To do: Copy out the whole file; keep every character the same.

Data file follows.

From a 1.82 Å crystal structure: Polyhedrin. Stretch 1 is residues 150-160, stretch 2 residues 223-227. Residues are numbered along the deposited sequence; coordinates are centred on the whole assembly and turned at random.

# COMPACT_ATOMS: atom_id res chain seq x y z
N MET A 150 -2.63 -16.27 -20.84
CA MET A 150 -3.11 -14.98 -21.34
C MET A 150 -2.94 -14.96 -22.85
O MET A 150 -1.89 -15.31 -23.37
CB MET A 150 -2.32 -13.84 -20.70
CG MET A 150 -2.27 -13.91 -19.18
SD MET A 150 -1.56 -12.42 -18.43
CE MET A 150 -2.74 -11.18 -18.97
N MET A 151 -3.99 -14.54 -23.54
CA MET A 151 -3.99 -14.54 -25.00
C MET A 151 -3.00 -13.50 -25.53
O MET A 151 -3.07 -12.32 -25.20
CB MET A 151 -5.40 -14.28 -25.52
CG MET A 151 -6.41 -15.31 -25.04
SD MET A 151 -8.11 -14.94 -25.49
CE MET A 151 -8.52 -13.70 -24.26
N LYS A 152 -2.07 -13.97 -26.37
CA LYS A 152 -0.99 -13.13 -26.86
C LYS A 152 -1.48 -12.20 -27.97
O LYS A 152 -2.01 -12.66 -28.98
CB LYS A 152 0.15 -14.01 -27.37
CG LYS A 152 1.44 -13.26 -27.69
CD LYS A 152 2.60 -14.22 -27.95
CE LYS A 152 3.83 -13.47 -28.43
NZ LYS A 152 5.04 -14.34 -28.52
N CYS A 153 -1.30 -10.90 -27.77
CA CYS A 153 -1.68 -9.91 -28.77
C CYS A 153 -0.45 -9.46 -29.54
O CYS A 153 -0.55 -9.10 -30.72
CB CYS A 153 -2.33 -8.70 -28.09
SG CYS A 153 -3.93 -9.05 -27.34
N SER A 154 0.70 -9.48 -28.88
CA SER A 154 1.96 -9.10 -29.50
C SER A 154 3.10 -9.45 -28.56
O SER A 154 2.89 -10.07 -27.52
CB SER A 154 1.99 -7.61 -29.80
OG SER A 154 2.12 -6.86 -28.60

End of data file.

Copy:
From a 1.82 Å crystal structure: Polyhedrin. Stretch 1 is residues 150-160, stretch 2 residues 223-227. Residues are numbered along the deposited sequence; coordinates are centred on the whole assembly and turned at random.

# COMPACT_ATOMS: atom_id res chain seq x y z
N MET A 150 -2.63 -16.27 -20.84
CA MET A 150 -3.11 -14.98 -21.34
C MET A 150 -2.94 -14.96 -22.85
O MET A 150 -1.89 -15.31 -23.37
CB MET A 150 -2.32 -13.84 -20.70
CG MET A 150 -2.27 -13.91 -19.18
SD MET A 150 -1.56 -12.42 -18.43
CE MET A 150 -2.74 -11.18 -18.97
N MET A 151 -3.99 -14.54 -23.54
CA MET A 151 -3.99 -14.54 -25.00
C MET A 151 -3.00 -13.50 -25.53
O MET A 151 -3.07 -12.32 -25.20
CB MET A 151 -5.40 -14.28 -25.52
CG MET A 151 -6.41 -15.31 -25.04
SD MET A 151 -8.11 -14.94 -25.49
CE MET A 151 -8.52 -13.70 -24.26
N LYS A 152 -2.07 -13.97 -26.37
CA LYS A 152 -0.99 -13.13 -26.86
C LYS A 152 -1.48 -12.20 -27.97
O LYS A 152 -2.01 -12.66 -28.98
CB LYS A 152 0.15 -14.01 -27.37
CG LYS A 152 1.44 -13.26 -27.69
CD LYS A 152 2.60 -14.22 -27.95
CE LYS A 152 3.83 -13.47 -28.43
NZ LYS A 152 5.04 -14.34 -28.52
N CYS A 153 -1.30 -10.90 -27.77
CA CYS A 153 -1.68 -9.91 -28.77
C CYS A 153 -0.45 -9.46 -29.54
O CYS A 153 -0.55 -9.10 -30.72
CB CYS A 153 -2.33 -8.70 -28.09
SG CYS A 153 -3.93 -9.05 -27.34
N SER A 154 0.70 -9.48 -28.88
CA SER A 154 1.96 -9.10 -29.50
C SER A 154 3.10 -9.45 -28.56
O SER A 154 2.89 -10.07 -27.52
CB SER A 154 1.99 -7.61 -29.80
OG SER A 154 2.12 -6.86 -28.60